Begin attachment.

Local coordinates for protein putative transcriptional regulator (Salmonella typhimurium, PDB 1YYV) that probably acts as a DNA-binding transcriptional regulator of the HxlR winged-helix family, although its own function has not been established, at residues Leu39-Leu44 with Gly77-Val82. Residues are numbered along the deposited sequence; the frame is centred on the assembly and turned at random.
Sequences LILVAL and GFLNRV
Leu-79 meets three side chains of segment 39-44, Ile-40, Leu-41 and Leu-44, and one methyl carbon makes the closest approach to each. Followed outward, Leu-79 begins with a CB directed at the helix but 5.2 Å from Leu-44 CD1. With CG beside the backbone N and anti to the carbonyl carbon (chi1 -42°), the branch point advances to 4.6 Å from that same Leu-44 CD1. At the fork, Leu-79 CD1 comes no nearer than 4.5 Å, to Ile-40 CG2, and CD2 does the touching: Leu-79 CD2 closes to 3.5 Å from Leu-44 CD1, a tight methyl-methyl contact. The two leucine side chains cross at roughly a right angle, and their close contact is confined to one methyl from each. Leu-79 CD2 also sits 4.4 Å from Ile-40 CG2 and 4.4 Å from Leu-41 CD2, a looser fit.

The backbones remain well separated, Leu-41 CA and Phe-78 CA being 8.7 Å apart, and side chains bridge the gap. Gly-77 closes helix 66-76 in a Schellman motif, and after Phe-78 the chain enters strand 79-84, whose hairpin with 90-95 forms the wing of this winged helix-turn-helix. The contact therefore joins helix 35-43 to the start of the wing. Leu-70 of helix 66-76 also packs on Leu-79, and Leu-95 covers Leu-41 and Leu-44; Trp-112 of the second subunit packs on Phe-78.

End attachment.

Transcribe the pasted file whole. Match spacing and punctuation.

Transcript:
Local coordinates for protein putative transcriptional regulator (Salmonella typhimurium, PDB 1YYV) that probably acts as a DNA-binding transcriptional regulator of the HxlR winged-helix family, although its own function has not been established, at residues Leu39-Leu44 with Gly77-Val82. Residues are numbered along the deposited sequence; the frame is centred on the assembly and turned at random.
Sequences LILVAL and GFLNRV
Leu-79 meets three side chains of segment 39-44, Ile-40, Leu-41 and Leu-44, and one methyl carbon makes the closest approach to each. Followed outward, Leu-79 begins with a CB directed at the helix but 5.2 Å from Leu-44 CD1. With CG beside the backbone N and anti to the carbonyl carbon (chi1 -42°), the branch point advances to 4.6 Å from that same Leu-44 CD1. At the fork, Leu-79 CD1 comes no nearer than 4.5 Å, to Ile-40 CG2, and CD2 does the touching: Leu-79 CD2 closes to 3.5 Å from Leu-44 CD1, a tight methyl-methyl contact. The two leucine side chains cross at roughly a right angle, and their close contact is confined to one methyl from each. Leu-79 CD2 also sits 4.4 Å from Ile-40 CG2 and 4.4 Å from Leu-41 CD2, a looser fit.

The backbones remain well separated, Leu-41 CA and Phe-78 CA being 8.7 Å apart, and side chains bridge the gap. Gly-77 closes helix 66-76 in a Schellman motif, and after Phe-78 the chain enters strand 79-84, whose hairpin with 90-95 forms the wing of this winged helix-turn-helix. The contact therefore joins helix 35-43 to the start of the wing. Leu-70 of helix 66-76 also packs on Leu-79, and Leu-95 covers Leu-41 and Leu-44; Trp-112 of the second subunit packs on Phe-78.